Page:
Listeners often stumbled upon us and, totally unaccustomed to Catholic radio, wondered what we were up to. Were we a cover for some political ideology or some weird religious cult? Fine minds wanted to know. One energetic “fine mind” even called to challenge us to a spiritual contest of power between Jesus and Zeus who, apparently, frequented his backyard in Chicago through a pyramid that he had built. We declined the invitation and took to just saying, “We’re not conservative; we’re not liberal; we’re not nuts–We’re just Catholic.”
Some thought that sounded a tad defensive so we started saying “We’re News and Talk for Catholic and other Christians.” Some of our separated brethren fraternally objected saying that it was clear that we considered all non-Catholics second class Christians.
When we explained that wasn’t quite right since many non-Catholics use the spiritual cards they’ve been dealt far better than many Catholics who had been given the whole deck. But that made it sound like we thought non-Catholics were playing with only half a deck and that sounded belittling. This ecumenism stuff could get subtle. Positioning ourselves on the spectrum of opinion, as well as, the electronic spectrum, was trickier than we had thought. But the response was gratifying. You can’t have “arguments” like that, if nobody cares. And it was clear: people cared.
The most common response was to the effect of “I’ve been a Catholic for 25 years and I didn’t know that’s what the Church taught.” The need for Remedial Catechesis was so great and this, of course, is what Mother Angelica had been championing for 25 years. Remedial catechesis was our immediate and central mission. Over the next few years, the studios would be revised to keep up with shifting needs and that meant we needed a lot of help from our friends and co-workers, in particular Steve Clarke, Henry Root, and later Terry Coles.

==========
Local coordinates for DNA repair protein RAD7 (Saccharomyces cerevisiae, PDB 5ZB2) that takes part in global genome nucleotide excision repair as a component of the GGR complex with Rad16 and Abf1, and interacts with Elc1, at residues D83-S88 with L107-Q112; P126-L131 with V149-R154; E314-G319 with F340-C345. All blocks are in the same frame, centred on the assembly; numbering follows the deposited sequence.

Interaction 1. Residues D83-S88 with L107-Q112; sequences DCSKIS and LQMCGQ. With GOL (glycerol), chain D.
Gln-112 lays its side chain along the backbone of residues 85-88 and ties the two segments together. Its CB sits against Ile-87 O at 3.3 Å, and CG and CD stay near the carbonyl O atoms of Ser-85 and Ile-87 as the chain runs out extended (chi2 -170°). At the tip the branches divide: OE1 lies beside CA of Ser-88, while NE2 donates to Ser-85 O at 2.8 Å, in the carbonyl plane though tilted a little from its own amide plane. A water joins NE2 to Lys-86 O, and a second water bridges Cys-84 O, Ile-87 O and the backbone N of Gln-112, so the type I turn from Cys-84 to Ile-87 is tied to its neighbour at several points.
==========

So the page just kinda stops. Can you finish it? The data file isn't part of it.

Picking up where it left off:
For strategic reasons, Ave Maria radio developed slowly over the next few years. While the Ave Maria Foundation was our primary source of funding, we knew that wouldn’t be forever. We needed to figure out a funding model that would allow us to do the two things to which we had been called:
1. To operate the stations locally in SE Michigan, and,
2. To create the kind of compelling Catholic radio programming that could serve nationally.
EWTN’s focus was television so we thought we had something distinctive to contribute on the radio front. We felt quite certain that the Lord had brought us together to accomplish these two objectives but for the first few years Credo, the newspaper which was sent free to 35+ households, primarily in southeast Michigan, was the first priority. Oftentimes key radio interviews were transcribed and published in Credo. We were also exploring new cooperative arrangements with other Catholic groups, locally and nationally, who were enthusiastic about radio but who also needed to solve the funding problem.